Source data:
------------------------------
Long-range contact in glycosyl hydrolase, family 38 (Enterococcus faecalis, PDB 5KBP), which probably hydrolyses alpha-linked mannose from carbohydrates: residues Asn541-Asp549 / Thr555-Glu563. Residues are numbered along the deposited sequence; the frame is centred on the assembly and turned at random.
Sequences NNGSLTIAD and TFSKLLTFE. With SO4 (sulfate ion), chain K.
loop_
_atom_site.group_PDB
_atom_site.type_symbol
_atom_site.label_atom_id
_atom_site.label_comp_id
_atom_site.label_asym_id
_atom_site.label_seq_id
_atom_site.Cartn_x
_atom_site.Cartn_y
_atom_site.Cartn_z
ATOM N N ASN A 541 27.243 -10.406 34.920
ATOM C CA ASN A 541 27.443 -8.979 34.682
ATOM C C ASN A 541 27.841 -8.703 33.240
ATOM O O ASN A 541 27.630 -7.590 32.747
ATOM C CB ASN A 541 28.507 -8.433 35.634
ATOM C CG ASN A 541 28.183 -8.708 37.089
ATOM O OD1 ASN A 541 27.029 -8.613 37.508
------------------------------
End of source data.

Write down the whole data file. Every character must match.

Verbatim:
Long-range contact in glycosyl hydrolase, family 38 (Enterococcus faecalis, PDB 5KBP), which probably hydrolyses alpha-linked mannose from carbohydrates: residues Asn541-Asp549 / Thr555-Glu563. Residues are numbered along the deposited sequence; the frame is centred on the assembly and turned at random.
Sequences NNGSLTIAD and TFSKLLTFE. With SO4 (sulfate ion), chain K.
loop_
_atom_site.group_PDB
_atom_site.type_symbol
_atom_site.label_atom_id
_atom_site.label_comp_id
_atom_site.label_asym_id
_atom_site.label_seq_id
_atom_site.Cartn_x
_atom_site.Cartn_y
_atom_site.Cartn_z
ATOM N N ASN A 541 27.243 -10.406 34.920
ATOM C CA ASN A 541 27.443 -8.979 34.682
ATOM C C ASN A 541 27.841 -8.703 33.240
ATOM O O ASN A 541 27.630 -7.590 32.747
ATOM C CB ASN A 541 28.507 -8.433 35.634
ATOM C CG ASN A 541 28.183 -8.708 37.089
ATOM O OD1 ASN A 541 27.029 -8.613 37.508